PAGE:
One of the unsung prospects fighting on the same Bellator card as Ed Ruth and Tyrell Fortune at the Mohegan Sun on Friday night is Dominic Mazzotta — the Pennsylvania-based fighter known as “The Honey Badger.” Mazzotta will take on the bluest of blue-chip fighters in A.J. McKee on the main card of Bellator 178 in Connecticut.
Yet anybody who follows the sport closely knows that this is a crossroads between two nice prospects. The 22-year old McKee, son of MMA veteran Antonio, is undefeated in his young pro career (7-0). His name has quickly become a buzzword in Bellator. Mazzotta is 12-1, riding a nine-fight winning streak in which seven of those wins came via submission. His only loss in his pro career came against none other than current UFC bantamweight champion Cody Garbrandt back in 2014.
Mazzotta carries as much fanfare and upside as McKee heading into their Friday night showdown in Uncasville. Not that Mazzotta necessarily sees them on equal footing.
“I look at it like I’m the veteran of this sport,” Mazzotta told MMA Fighting recently. “He’s been in Bellator, and I don’t even think he’s fought anywhere else. He’s kind of been pampered by Bellator since he came in. I’ve had to fight in hostile situations. I’ve been booed, I’ve been cheered, been in big arenas, been in big fights since pretty much the beginning of my career. Every fight except maybe one or two of them has been a big fight. I’ve been in there with world champions. I would be surprised if I wasn’t favored for this fight.”
Mazzotta hails from Pittsburgh, just 85 miles east of where Garbrandt grew up in Uhrichsville, Ohio. A few years ago they created a rivalry on the regional scene after Mazzotta submitted Garbrandt at a grappling tournament held at the Pittsburgh Fight Club. Garbrandt, who is undefeated in MMA, began to call out Mazzotta after tapping to that armbar.
“It was kind of crazy,” Mazzotta says. “He had a fight, I was in the crowd, and he called me out. The next week I was in a fight, I called him out. He came in the cage, and it kind of went head-to-head, and we ended up fighting. It was a cool experience. It felt like it was on a bigger platform than what it was, and it really prepared me for what was to come.”
Garbrandt dealt Mazzotta his lone loss at Gladiators of the Cage in March 2014. Nine months later, Garbrandt was in the UFC, while Mazzotta was forced to build himself back up on the local scene.
“You know what, I thought I was going to win that fight,” Mazzotta says. “I wouldn’t have taken the fight if I thought I had any chance of losing. It was a tough fight. Cody is one of the best fighters in the world. The fight was huge at the time. Literally, it was one of the biggest regional fights in the country maybe ever. I feel like that helped me as far as nerves and everything, as far with all the people there and all the buzz around it. It kind of helped me realize that none of that stuff matters.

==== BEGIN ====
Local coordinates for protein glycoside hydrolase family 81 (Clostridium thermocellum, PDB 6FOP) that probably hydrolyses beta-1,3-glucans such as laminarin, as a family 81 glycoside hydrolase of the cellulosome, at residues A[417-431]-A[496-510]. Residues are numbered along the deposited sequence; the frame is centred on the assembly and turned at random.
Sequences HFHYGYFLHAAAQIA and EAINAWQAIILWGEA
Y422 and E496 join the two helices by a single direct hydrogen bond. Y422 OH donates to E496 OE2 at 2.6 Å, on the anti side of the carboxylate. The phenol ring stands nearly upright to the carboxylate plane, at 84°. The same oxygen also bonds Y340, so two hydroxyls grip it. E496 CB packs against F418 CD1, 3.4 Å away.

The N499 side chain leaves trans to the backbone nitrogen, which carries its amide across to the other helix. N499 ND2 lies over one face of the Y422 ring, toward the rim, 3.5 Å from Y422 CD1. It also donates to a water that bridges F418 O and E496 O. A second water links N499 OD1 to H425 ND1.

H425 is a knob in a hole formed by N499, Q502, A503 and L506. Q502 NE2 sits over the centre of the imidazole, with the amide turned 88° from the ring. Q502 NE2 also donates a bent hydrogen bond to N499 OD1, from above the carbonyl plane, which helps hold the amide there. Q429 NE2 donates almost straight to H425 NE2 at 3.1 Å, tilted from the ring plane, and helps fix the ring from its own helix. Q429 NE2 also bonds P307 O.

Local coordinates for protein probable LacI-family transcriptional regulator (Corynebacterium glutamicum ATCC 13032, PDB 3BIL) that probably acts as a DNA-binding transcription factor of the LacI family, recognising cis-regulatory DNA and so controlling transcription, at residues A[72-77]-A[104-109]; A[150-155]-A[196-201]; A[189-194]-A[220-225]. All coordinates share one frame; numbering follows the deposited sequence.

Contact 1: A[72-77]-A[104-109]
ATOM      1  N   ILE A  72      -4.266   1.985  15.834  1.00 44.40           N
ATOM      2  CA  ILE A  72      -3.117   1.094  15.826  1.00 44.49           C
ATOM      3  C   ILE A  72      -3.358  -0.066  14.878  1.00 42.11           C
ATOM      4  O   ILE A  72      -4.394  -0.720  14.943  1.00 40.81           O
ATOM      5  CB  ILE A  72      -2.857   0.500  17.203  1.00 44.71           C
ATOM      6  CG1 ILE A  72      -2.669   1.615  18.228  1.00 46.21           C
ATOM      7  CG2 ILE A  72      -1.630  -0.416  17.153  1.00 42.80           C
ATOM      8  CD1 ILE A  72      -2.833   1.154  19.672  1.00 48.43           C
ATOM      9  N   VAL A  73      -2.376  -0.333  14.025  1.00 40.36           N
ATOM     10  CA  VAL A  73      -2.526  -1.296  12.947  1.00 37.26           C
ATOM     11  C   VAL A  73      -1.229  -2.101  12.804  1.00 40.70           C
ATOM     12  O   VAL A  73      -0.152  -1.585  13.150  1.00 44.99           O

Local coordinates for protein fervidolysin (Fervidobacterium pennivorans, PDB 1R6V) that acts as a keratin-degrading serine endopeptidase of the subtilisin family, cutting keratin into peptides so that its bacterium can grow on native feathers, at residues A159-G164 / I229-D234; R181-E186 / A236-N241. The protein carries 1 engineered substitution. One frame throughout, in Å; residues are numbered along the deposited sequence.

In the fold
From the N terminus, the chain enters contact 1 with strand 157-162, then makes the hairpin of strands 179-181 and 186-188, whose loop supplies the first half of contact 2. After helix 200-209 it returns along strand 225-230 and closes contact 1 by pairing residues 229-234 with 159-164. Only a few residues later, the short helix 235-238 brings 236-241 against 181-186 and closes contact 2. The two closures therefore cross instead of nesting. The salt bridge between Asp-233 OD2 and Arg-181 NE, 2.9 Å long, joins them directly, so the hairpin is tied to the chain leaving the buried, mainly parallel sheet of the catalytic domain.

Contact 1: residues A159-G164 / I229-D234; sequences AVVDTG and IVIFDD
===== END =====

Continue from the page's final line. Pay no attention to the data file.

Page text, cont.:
“But yeah, I’m proud of Cody. He’s a good guy. He deserves everything he gets. I always knew he was one of the best fighters in the region. I am right there with him. I’ve always felt I was right there with him. All the guys that train with both of us know where I stand. I figured that both of us would eventually be at the top. He did the right things. I knew that he would, I just didn’t think it would be so far. He did a good job, and the UFC did a good job promoting him.”
Mazzotta, who trains at the Mat Factory in Pittsburgh (among other gyms in the area) says he has learned more in that single loss than he has in any one of his dozen victories. It’s taken him a bit longer to break through, but he’s been steadily beating back challenges — anybody from Lake Erie down to Morgantown, and everywhere in between — since that time.
He won his last fight against Solon Staley in December to make it nine straight, and he got the call shortly thereafter by the Bellator brass to stand in against “Mercenary” McKee.
“It was like Christmas, man, I was super-excited,” he says. “I’ve been waiting for this a long time. And I’ve been putting my head down training, winning fights, not complaining, and just knowing that something was going to have to break through eventually.
“When I got the call, I was just hysterical about it. No doubts in my head whether or not I was going to take the fight. I’m just excited to be able to put on a show for the whole world. I’m ready to showcase that I’m one of the best fighters in the world.”
For a guy who has spent the bulk of his fighting career within earshot of his hometown, Mazzotta says happy for the break. But he’s not exactly reverent of his competition.
“No, I’m not really impressed at all,” he says. “Honestly, I don’t watch film. I’m one of them fighters that doesn’t watch, unless I’ve seen them fight before. But from what I know about him, yeah, I’m not impressed. To be honest with you I feel like I’m fighting a local regional fight on a national stage. That’s what it feels like to me. That’s he’s just another one of the guys I’ve been fighting for the last three years. I’m pretty confident that I can get him out of there.”